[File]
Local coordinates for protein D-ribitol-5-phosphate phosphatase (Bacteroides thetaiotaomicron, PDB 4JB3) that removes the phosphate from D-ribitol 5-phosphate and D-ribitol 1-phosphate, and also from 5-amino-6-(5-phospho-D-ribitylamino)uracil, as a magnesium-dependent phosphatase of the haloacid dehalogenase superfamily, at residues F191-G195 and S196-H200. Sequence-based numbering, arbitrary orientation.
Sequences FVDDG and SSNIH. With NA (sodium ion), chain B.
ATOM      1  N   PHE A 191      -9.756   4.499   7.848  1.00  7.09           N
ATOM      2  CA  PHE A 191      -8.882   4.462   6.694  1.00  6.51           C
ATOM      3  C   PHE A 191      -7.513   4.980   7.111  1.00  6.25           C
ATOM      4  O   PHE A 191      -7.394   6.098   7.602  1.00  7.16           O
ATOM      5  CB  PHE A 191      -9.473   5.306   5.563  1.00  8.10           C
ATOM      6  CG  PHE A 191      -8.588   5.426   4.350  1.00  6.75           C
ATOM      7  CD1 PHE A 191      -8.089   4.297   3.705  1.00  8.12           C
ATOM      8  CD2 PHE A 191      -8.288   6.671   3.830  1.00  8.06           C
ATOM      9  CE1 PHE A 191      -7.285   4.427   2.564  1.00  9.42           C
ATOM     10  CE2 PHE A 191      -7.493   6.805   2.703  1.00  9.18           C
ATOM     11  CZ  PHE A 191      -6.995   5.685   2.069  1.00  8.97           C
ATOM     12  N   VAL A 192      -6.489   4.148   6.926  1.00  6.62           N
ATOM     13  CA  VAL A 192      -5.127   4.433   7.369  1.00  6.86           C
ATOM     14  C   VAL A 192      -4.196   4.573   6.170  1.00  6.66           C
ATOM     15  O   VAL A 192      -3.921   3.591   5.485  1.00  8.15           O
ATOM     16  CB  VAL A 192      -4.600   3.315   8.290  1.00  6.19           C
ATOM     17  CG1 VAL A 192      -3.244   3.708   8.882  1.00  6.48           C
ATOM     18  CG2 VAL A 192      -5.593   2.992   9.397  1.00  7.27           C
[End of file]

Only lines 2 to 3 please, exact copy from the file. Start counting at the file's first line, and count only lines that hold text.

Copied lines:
Sequences FVDDG and SSNIH. With NA (sodium ion), chain B.
ATOM      1  N   PHE A 191      -9.756   4.499   7.848  1.00  7.09           N